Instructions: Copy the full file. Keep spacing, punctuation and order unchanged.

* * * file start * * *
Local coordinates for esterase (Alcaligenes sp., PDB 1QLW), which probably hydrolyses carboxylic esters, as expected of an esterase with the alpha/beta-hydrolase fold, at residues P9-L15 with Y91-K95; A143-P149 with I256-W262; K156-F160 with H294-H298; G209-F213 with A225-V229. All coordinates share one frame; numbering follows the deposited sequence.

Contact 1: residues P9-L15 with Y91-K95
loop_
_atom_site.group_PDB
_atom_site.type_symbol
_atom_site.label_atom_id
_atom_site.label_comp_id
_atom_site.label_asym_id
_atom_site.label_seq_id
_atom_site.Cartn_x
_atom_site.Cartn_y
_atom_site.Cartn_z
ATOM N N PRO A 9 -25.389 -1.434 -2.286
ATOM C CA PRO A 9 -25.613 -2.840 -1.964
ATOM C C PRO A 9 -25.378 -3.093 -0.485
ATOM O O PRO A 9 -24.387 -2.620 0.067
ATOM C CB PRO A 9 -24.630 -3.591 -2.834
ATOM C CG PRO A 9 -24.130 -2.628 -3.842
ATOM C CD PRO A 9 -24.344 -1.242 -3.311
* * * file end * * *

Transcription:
Local coordinates for esterase (Alcaligenes sp., PDB 1QLW), which probably hydrolyses carboxylic esters, as expected of an esterase with the alpha/beta-hydrolase fold, at residues P9-L15 with Y91-K95; A143-P149 with I256-W262; K156-F160 with H294-H298; G209-F213 with A225-V229. All coordinates share one frame; numbering follows the deposited sequence.

Contact 1: residues P9-L15 with Y91-K95
loop_
_atom_site.group_PDB
_atom_site.type_symbol
_atom_site.label_atom_id
_atom_site.label_comp_id
_atom_site.label_asym_id
_atom_site.label_seq_id
_atom_site.Cartn_x
_atom_site.Cartn_y
_atom_site.Cartn_z
ATOM N N PRO A 9 -25.389 -1.434 -2.286
ATOM C CA PRO A 9 -25.613 -2.840 -1.964
ATOM C C PRO A 9 -25.378 -3.093 -0.485
ATOM O O PRO A 9 -24.387 -2.620 0.067
ATOM C CB PRO A 9 -24.630 -3.591 -2.834
ATOM C CG PRO A 9 -24.130 -2.628 -3.842
ATOM C CD PRO A 9 -24.344 -1.242 -3.311